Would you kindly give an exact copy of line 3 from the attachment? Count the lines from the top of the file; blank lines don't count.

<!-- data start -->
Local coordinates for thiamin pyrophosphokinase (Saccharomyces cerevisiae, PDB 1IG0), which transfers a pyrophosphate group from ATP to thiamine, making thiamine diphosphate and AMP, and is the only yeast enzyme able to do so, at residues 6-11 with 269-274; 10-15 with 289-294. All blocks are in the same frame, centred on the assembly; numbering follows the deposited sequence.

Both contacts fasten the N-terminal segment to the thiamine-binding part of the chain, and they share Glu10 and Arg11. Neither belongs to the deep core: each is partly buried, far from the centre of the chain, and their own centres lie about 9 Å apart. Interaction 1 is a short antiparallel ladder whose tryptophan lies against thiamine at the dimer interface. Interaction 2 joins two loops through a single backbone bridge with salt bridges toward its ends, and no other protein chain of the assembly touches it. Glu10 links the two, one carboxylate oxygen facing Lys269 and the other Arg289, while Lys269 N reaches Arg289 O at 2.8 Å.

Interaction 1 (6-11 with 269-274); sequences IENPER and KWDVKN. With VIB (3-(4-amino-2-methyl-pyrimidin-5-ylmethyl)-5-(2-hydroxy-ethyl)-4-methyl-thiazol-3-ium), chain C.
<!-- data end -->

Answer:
Interaction 1 (6-11 with 269-274); sequences IENPER and KWDVKN. With VIB (3-(4-amino-2-methyl-pyrimidin-5-ylmethyl)-5-(2-hydroxy-ethyl)-4-methyl-thiazol-3-ium), chain C.